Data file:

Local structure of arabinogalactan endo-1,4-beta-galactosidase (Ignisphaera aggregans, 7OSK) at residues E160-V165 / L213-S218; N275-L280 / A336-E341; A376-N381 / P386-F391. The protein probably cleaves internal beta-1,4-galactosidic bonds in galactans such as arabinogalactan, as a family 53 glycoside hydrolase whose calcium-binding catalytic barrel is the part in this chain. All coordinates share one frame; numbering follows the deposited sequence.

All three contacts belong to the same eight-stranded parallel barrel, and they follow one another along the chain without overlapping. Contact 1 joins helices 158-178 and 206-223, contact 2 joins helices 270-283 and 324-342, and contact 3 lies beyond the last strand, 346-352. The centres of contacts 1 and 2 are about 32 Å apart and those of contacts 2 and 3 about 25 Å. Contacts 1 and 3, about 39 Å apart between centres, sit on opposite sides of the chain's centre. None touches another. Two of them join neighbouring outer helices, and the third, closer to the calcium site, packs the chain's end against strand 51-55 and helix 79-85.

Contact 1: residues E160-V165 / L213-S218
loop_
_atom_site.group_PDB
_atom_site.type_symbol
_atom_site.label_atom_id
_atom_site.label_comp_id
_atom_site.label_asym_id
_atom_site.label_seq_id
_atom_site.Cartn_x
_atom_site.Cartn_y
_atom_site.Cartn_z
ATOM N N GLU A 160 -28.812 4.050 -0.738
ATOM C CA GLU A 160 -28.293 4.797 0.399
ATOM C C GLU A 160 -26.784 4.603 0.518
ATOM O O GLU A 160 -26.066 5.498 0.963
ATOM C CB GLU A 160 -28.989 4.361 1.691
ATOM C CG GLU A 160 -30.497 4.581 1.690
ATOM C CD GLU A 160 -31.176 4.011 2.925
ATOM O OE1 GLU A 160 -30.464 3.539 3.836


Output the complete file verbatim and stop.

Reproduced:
Local structure of arabinogalactan endo-1,4-beta-galactosidase (Ignisphaera aggregans, 7OSK) at residues E160-V165 / L213-S218; N275-L280 / A336-E341; A376-N381 / P386-F391. The protein probably cleaves internal beta-1,4-galactosidic bonds in galactans such as arabinogalactan, as a family 53 glycoside hydrolase whose calcium-binding catalytic barrel is the part in this chain. All coordinates share one frame; numbering follows the deposited sequence.

All three contacts belong to the same eight-stranded parallel barrel, and they follow one another along the chain without overlapping. Contact 1 joins helices 158-178 and 206-223, contact 2 joins helices 270-283 and 324-342, and contact 3 lies beyond the last strand, 346-352. The centres of contacts 1 and 2 are about 32 Å apart and those of contacts 2 and 3 about 25 Å. Contacts 1 and 3, about 39 Å apart between centres, sit on opposite sides of the chain's centre. None touches another. Two of them join neighbouring outer helices, and the third, closer to the calcium site, packs the chain's end against strand 51-55 and helix 79-85.

Contact 1: residues E160-V165 / L213-S218
loop_
_atom_site.group_PDB
_atom_site.type_symbol
_atom_site.label_atom_id
_atom_site.label_comp_id
_atom_site.label_asym_id
_atom_site.label_seq_id
_atom_site.Cartn_x
_atom_site.Cartn_y
_atom_site.Cartn_z
ATOM N N GLU A 160 -28.812 4.050 -0.738
ATOM C CA GLU A 160 -28.293 4.797 0.399
ATOM C C GLU A 160 -26.784 4.603 0.518
ATOM O O GLU A 160 -26.066 5.498 0.963
ATOM C CB GLU A 160 -28.989 4.361 1.691
ATOM C CG GLU A 160 -30.497 4.581 1.690
ATOM C CD GLU A 160 -31.176 4.011 2.925
ATOM O OE1 GLU A 160 -30.464 3.539 3.836